Fig. 2: Endosomatic energy. [Source: Smithsonian Magazine]

2.2. Various exosomatic sources

In order to reconstruct the evolution of consumption over the last two centuries, exosomatic sources must in turn be separated into so-called commercial and non-commercial sources, because access to information is completely different in each case.

Because they take the form of products extracted, transformed, transported and distributed by industrial enterprises with accounting departments that produce annual results that are taken up by the statistical services of the States, consumption of commercial sources (mineral coal, oil and oil derivatives, gas, electricity) has been the subject of statistical surveys for varying periods of time depending on the country. For this reason, they are the only ones taken into account by many authors, even though they represented less than 5% of the world’s exosomatic consumption at the beginning of the 19th century and are still not in the majority in many developing countries[2].

We cannot therefore exclude the so-called non-commercial sources of energy. What are they? Some of them deliver fixed mechanical energy (water extraction) or mobile energy (transport of goods), from the muscular force of pack animals and draught animals (pack and work) or from the force of water and wind via traditional converters such as dugout canoes, sailing ships, windmills or watermills. Others that mainly provide thermal energy are grouped under the neologism of biomass, which designates ” the mass of living matter, plant or animal, that a given area produces. It takes into account a single origin, photosynthesis (Read: Photosynthesis and biomass), and the resulting unit of composition: the hydrocarbons of which living beings are composed” [3]. From the point of view of energy consumption, this biomass takes several forms (See: Biomass and energy):

  • fuel wood

in all its aspects (twigs, coppice, dead or felled trees),

    • vegetal waste from forestry activities such as bark, sawdust and timber industry wastes, or from agricultural activities such as sugarcane bagasse, crop stalk and cereal straw, rice and coffee husks, vine stems and shoots, palm oil;
    • animal waste;
  • municipal solid wastes and industrial wastes.

Firewood and waste of all types constitute biomass energy. All of these resources are considered primary, although some, such as waste, are already the result of human activities. Most of them are used as they are (mainly combustion), but some are transformed into secondary sources either by traditional devices (charcoal, alcohol) or by modern devices of combustion, gasification or pyrolysis.

Even though very difficult to account for, all these energy sources must be taken into account in the energy consumption, as Palmer Putnam already pointed out in 1953: ” Some authors have omitted wood. Others have built up an energy time series in which the wood component is held at a constant value. In the time series of this report, the contribution of wood has been worked out either from government data or from estimates supplied by the United Nations. Many authors have omitted farm wastes. But Argentine wheat and Indian cattle dung cakes are major sources of energy in those countries; and in the world at large, farm wastes apparently contribute between 10 and 20 per cent of the total energy.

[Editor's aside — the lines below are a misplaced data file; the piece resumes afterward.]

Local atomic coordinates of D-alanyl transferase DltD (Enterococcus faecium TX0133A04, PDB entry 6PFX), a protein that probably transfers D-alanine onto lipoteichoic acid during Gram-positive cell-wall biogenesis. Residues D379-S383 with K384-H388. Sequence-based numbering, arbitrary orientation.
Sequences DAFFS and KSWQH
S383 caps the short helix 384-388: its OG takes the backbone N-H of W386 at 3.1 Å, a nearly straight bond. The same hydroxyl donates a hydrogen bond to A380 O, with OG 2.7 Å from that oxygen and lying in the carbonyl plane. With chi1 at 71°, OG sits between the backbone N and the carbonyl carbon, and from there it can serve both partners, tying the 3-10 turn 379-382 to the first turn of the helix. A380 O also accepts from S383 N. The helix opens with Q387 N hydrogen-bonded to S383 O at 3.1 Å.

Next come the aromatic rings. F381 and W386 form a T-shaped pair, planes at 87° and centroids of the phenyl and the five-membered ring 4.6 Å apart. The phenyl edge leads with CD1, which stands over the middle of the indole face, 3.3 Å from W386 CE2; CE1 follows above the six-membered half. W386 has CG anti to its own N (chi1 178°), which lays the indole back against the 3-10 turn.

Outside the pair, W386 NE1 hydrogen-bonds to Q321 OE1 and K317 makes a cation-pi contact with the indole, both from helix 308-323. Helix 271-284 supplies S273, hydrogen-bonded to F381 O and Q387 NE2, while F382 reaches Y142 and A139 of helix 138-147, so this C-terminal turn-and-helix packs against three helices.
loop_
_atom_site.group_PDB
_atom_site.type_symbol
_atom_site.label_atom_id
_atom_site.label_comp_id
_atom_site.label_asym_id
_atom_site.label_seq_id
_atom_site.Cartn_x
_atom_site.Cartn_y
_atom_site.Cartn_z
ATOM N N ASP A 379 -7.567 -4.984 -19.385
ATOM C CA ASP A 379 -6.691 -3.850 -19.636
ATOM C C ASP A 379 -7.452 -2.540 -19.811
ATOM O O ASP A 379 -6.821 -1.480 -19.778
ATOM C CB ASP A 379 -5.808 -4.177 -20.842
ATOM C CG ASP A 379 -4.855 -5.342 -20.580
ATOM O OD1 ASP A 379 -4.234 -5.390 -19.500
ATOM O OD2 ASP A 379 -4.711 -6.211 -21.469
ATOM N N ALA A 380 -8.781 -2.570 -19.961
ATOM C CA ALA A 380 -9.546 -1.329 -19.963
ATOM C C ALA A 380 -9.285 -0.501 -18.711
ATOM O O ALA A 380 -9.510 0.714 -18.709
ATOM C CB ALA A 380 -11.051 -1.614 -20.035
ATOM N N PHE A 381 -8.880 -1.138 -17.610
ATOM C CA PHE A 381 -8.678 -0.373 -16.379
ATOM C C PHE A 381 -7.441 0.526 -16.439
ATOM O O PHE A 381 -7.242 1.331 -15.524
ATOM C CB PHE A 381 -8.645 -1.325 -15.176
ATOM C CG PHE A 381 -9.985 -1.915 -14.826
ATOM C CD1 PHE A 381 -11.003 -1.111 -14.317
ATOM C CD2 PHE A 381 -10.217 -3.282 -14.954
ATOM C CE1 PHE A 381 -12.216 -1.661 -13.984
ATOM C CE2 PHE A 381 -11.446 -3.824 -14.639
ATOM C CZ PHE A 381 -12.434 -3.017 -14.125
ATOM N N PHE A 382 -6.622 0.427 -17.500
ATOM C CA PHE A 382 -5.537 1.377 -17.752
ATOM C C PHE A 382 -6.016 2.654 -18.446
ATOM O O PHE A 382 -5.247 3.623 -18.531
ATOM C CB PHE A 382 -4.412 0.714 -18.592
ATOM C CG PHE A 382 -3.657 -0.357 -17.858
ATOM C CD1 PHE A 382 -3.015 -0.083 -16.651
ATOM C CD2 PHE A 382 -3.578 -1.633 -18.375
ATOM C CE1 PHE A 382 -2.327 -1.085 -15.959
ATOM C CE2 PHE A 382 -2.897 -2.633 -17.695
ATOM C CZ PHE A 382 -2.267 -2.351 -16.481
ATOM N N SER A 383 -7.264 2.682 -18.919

More than half a century later, the absolute and relative values have varied, but the gaps have not been filled (Figure 3).


Fig. 3 : Palmer Cosslet Putnam (1900-1984). [Source : Revolvy]

3. Units of measurement and equivalence

Each primary energy source is normally measured and accounted for in units of mass (pound, ton, short or long ton), volume (barrel, gallon, cord, m3) or electricity (kWh and its multiples). Within each family of units, conversions are possible (notably between metric and Anglo-Saxon units), but they do not allow the aggregation of all energy sources (Read: Energy units). To do this, we need a general system of equivalence that has been constructed on the basis of the calorific value of each source measured by the heat of combustion released at a conventional flame temperature of 2200° K (Kelvin): on this basis “a calorie is always worth a calorie, whatever its temperature[5]. We can thus reduce all physical volumes to heat or to its work equivalent.

In the international system, the latter is preferred since the only unit used is the Joule (J), but in practice the calorie has the advantage, the two units being linked by rigorous equivalences:

  • 1 Joule = 0.239 calories
  • 1 calorie = 4.184 Joule[6].

The volumes involved in national energy consumptions are such that these small units are always replaced by their multiples:

  • kilo (103), thousand, especially kcal, kJ
  • mega (106), million, noted MM in the United States
  • giga (109), billion in Europe, trillion in the United States
  • tera (1012), trillion in Europe, trillion in the United States
  • peta (1015), quatrillion in the United States
  • exa (1018), quintillion in the United States.

Specifically, the calorific content of the various energy sources are given in Netcalorific value(NCV) which differs from Gross calorific value (GCV) by the latent heat of the water vapor produced during combustion and estimated at 3-5% for solid fuels, 6-8% for liquids and 10% for gases and biomass.

To make the volumes of energy consumed more meaningful, GJ and Gcal are usually replaced by tons of coal equivalent (tce) and for the last 40 years by tons of oil equivalent (toe) on the following conventional basis[7] :